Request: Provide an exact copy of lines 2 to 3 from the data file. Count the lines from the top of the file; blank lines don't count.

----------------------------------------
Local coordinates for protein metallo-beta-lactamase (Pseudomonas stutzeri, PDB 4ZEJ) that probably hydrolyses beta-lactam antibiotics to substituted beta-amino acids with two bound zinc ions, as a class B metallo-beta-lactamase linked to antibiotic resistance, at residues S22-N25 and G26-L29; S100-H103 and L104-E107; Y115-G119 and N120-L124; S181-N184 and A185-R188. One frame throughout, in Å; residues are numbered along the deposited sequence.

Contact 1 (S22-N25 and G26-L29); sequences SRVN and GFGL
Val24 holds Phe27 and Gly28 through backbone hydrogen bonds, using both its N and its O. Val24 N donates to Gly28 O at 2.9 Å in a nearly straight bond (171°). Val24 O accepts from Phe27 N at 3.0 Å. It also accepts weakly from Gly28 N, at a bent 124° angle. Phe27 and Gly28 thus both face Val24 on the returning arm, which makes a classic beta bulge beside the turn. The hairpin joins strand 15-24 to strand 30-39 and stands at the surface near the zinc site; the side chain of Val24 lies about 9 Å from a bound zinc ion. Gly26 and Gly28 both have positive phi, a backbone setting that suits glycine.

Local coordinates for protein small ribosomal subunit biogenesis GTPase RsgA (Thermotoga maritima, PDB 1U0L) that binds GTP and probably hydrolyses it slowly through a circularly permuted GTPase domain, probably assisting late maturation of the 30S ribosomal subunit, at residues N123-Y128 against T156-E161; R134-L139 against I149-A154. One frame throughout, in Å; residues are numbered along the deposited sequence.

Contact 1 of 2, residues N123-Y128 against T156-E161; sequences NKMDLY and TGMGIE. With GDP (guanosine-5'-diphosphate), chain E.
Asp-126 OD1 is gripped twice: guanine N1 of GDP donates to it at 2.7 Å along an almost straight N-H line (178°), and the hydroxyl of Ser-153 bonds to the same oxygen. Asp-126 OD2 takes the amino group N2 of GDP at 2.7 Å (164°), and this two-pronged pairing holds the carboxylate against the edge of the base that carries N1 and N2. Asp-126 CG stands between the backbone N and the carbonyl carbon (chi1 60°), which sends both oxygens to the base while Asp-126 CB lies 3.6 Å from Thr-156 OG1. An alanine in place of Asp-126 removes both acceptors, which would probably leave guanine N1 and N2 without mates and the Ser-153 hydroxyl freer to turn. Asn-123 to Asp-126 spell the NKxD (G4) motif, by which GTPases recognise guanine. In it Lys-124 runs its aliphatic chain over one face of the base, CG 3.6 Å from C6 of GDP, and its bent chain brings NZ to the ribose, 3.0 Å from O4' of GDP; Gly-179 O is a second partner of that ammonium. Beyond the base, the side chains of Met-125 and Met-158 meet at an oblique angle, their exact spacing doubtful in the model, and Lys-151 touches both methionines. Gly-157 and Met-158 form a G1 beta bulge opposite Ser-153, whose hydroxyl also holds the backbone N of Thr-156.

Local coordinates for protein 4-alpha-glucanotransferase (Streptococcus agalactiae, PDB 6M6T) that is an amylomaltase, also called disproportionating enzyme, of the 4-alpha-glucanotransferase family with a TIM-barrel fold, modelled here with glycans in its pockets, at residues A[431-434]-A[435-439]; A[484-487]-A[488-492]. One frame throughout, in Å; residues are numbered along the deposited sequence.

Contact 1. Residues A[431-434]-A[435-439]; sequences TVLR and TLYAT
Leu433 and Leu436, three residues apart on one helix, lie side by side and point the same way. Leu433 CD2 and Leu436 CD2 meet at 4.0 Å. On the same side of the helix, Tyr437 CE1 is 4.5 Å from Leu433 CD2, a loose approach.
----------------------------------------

Contact 1 (S22-N25 and G26-L29); sequences SRVN and GFGL
Val24 holds Phe27 and Gly28 through backbone hydrogen bonds, using both its N and its O. Val24 N donates to Gly28 O at 2.9 Å in a nearly straight bond (171°). Val24 O accepts from Phe27 N at 3.0 Å. It also accepts weakly from Gly28 N, at a bent 124° angle. Phe27 and Gly28 thus both face Val24 on the returning arm, which makes a classic beta bulge beside the turn. The hairpin joins strand 15-24 to strand 30-39 and stands at the surface near the zinc site; the side chain of Val24 lies about 9 Å from a bound zinc ion. Gly26 and Gly28 both have positive phi, a backbone setting that suits glycine.